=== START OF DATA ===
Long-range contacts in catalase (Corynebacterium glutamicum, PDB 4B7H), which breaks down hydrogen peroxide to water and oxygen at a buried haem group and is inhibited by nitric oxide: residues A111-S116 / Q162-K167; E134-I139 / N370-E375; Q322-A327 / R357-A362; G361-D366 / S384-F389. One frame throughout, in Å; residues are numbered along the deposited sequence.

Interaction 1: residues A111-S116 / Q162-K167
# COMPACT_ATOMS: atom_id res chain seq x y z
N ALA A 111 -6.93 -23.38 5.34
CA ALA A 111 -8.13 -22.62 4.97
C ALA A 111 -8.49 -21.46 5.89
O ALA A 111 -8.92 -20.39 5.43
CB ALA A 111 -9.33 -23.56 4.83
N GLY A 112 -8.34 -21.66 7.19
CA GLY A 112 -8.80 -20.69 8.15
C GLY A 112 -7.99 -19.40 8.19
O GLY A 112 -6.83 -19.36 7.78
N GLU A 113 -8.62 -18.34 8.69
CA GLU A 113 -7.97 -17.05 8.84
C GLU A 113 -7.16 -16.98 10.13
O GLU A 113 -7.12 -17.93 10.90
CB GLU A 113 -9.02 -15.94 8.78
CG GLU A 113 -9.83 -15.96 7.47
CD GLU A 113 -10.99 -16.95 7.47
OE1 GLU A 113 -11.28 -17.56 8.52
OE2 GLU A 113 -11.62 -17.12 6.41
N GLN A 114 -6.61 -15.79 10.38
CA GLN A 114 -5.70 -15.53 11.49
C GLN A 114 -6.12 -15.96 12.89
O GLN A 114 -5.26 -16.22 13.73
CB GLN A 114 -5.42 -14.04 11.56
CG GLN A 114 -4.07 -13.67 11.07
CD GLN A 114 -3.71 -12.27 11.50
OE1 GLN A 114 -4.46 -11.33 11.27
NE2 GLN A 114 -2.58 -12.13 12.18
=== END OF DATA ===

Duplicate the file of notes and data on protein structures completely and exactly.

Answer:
Long-range contacts in catalase (Corynebacterium glutamicum, PDB 4B7H), which breaks down hydrogen peroxide to water and oxygen at a buried haem group and is inhibited by nitric oxide: residues A111-S116 / Q162-K167; E134-I139 / N370-E375; Q322-A327 / R357-A362; G361-D366 / S384-F389. One frame throughout, in Å; residues are numbered along the deposited sequence.

Interaction 1: residues A111-S116 / Q162-K167
# COMPACT_ATOMS: atom_id res chain seq x y z
N ALA A 111 -6.93 -23.38 5.34
CA ALA A 111 -8.13 -22.62 4.97
C ALA A 111 -8.49 -21.46 5.89
O ALA A 111 -8.92 -20.39 5.43
CB ALA A 111 -9.33 -23.56 4.83
N GLY A 112 -8.34 -21.66 7.19
CA GLY A 112 -8.80 -20.69 8.15
C GLY A 112 -7.99 -19.40 8.19
O GLY A 112 -6.83 -19.36 7.78
N GLU A 113 -8.62 -18.34 8.69
CA GLU A 113 -7.97 -17.05 8.84
C GLU A 113 -7.16 -16.98 10.13
O GLU A 113 -7.12 -17.93 10.90
CB GLU A 113 -9.02 -15.94 8.78
CG GLU A 113 -9.83 -15.96 7.47
CD GLU A 113 -10.99 -16.95 7.47
OE1 GLU A 113 -11.28 -17.56 8.52
OE2 GLU A 113 -11.62 -17.12 6.41
N GLN A 114 -6.61 -15.79 10.38
CA GLN A 114 -5.70 -15.53 11.49
C GLN A 114 -6.12 -15.96 12.89
O GLN A 114 -5.26 -16.22 13.73
CB GLN A 114 -5.42 -14.04 11.56
CG GLN A 114 -4.07 -13.67 11.07
CD GLN A 114 -3.71 -12.27 11.50
OE1 GLN A 114 -4.46 -11.33 11.27
NE2 GLN A 114 -2.58 -12.13 12.18